I’ve been reading House of Many Ways by Diana Wynne Jones (the last book in the Howl’s Moving Castle trilogy) at work for the past week. I like the book well enough so far, but I legit keep forgetting about it until I get to work or unless I’m at work. So I guess this is the equivalent of a bathroom book in that way. We’ll see if it picks up. Or if I give up on it altogether. (I will probably finish it since I keep being amazed at how far into it I actually am. Maybe.)
This was super cute and fun, even though I hate both the title and the cover. There is a smidgen of fake dating in this book–but not enough to make it a fake dating book. I will say, though, that every single one of the fake dating scenes filled me with glee. Fake dating for everyone!
Janette Rallison is now one of my go-to authors when I need something fun and light to read, for sure.
The first half of this book bored me and the second half infuriated me.
I could buy that a woman out of her mind with grief and living in isolation could think a baby washing up on shore was the answer to her prayers.
I could buy that her husband would feel guilty and responsible for his wife’s loss and isolation and go along with not reporting the found baby.
However, I could not buy that (view spoiler)[a woman who had watched her own parents mourn the loss of two children could look into the face of the actual baby’s mother who was beside herself with grief because she thought her baby was dead and not tell the mother her child was alive. (hide spoiler)] I mean, SERIOUSLY. That is where the book 100% lost me.
Anyway, the book club discussion was lively, so there’s that.
A solid reading month. I finished 7 books, which is actually more than I thought I had read. Granted, I did DNF one book (Re Jane) and another one was slow-going (The Light Between Oceans), so it happens.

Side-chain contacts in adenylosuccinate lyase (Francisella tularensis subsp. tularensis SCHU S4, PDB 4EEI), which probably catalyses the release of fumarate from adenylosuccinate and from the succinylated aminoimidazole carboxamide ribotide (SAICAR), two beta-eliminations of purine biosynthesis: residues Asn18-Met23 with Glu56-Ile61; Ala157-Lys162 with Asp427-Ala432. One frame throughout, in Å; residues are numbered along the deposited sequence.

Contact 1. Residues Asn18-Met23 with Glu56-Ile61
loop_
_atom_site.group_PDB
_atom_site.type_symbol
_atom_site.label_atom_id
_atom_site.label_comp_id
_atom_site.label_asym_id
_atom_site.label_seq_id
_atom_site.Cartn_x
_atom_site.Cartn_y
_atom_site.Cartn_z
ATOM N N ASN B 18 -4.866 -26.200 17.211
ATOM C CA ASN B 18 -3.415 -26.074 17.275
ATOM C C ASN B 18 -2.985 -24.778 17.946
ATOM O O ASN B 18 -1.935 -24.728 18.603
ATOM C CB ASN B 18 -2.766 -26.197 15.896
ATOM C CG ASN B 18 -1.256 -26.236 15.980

I read three books for Diversity on the Shelf, which is about half of my reading for this month, so I met that goal for the month. However, I’m at 8/21 for my overall reads, which is not keeping me on track to my goal of 50% by or about POC for the year. I’m sure it’ll correct itself eventually, but that’s where I am.
After giving it some thought, I’m going to count Proposal by Meg Cabot for the Read Harder Challenge. It’s not by or about a POC, but, quite frankly, I don’t see myself reading any other non-kid lit books under 100 pages any time soon. If I do, I’ll note it, but for now, I’m good.
That means I’ve completed the following categories for that challenge:
Read a middle grade novel
Read a biography (not memoir or autobiography)
Read a book under 100 pages
Read a non-superhero comic that debuted in the last three years
Read a food memoir
Read the first book in a series by a person of color
I’m feeling pretty good about my progress there. I was kind of stressing out about it at first, but then I remembered that I basically read from all of the categories last year, so if I just read the way I usually read, I’ll probably wind up doing the same if I don’t overthink it. There are a few categories that take me out of my comfort zone, and I have to be more aware there, but I am confident that I’ll complete the whole challenge.
As of today, I’m reading:
My hold on the Leah Remini audiobook came in at the library yesterday, and I am loving it so far. She narrates it herself (of course!), and it’s stellar. If you want to know how cults work, definitely check out her book. Not only that, but she’s funny and real and raw. And so, so Brooklyn.
I read Something Rotten by Alan Gratz (Hamlet retelling) years ago and remembered the other day that I never read the second book, which is why I’m now reading Something Wicked, a Macbeth retelling. I like how Gratz is playing with the names and characters so far (Macbeth is Mac, Lady Macbeth is Beth, and there’s a dog named Spot–obviously, at some point, Beth is going to have to tell Spot to get out of something, and I am super looking forward to that moment).